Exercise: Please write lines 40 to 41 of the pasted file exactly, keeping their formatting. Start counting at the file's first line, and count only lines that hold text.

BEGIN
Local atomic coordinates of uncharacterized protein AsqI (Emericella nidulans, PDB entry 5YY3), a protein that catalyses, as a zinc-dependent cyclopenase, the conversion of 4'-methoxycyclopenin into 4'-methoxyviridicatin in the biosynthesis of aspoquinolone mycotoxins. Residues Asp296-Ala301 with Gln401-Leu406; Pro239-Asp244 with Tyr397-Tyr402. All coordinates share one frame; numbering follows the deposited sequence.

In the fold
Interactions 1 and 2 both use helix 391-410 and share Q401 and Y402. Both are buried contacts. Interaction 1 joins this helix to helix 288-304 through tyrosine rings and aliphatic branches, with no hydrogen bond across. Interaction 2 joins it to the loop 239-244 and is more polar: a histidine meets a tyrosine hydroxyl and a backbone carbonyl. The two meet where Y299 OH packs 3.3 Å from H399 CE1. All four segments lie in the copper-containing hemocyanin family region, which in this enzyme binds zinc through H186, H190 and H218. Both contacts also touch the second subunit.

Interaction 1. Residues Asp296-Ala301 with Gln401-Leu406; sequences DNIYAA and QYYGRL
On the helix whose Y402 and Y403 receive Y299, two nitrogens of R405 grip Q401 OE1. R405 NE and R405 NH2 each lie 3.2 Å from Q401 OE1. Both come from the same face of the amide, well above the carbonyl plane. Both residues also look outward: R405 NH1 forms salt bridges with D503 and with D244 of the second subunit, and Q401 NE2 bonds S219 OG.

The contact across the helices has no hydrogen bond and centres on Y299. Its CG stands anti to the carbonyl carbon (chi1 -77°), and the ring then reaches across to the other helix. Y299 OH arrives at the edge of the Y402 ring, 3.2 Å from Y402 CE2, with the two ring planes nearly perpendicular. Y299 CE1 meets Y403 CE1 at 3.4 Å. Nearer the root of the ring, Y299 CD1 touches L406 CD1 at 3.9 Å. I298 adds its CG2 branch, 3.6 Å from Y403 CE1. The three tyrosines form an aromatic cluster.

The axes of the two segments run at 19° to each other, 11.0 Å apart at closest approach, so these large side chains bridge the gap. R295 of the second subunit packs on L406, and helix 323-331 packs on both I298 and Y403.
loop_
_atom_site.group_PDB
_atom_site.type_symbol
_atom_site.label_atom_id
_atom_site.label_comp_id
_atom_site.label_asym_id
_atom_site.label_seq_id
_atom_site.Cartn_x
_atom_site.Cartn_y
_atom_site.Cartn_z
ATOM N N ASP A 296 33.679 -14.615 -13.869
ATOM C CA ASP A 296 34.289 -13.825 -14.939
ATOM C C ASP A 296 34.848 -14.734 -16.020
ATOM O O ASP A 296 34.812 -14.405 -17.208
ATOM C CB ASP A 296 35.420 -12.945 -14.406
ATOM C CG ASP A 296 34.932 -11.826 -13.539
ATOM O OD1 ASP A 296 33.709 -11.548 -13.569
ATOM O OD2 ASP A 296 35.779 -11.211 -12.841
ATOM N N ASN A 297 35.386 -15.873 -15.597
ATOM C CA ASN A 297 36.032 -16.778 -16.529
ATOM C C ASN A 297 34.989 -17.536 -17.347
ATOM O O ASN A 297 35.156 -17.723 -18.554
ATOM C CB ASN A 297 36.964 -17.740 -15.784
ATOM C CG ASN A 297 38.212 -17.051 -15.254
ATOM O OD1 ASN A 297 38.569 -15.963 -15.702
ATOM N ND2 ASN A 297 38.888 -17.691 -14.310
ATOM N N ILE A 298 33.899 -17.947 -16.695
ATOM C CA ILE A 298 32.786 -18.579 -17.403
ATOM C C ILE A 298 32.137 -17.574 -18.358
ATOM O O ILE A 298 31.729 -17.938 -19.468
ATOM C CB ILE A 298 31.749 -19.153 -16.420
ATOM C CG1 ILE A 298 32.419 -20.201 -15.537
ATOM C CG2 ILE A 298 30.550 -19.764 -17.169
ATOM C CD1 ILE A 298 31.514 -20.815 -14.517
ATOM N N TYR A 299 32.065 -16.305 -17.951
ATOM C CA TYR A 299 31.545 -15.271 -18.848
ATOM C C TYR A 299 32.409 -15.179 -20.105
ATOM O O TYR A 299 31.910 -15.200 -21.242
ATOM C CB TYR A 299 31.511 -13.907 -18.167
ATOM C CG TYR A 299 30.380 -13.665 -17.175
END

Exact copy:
ATOM C CG2 ILE A 298 30.550 -19.764 -17.169
ATOM C CD1 ILE A 298 31.514 -20.815 -14.517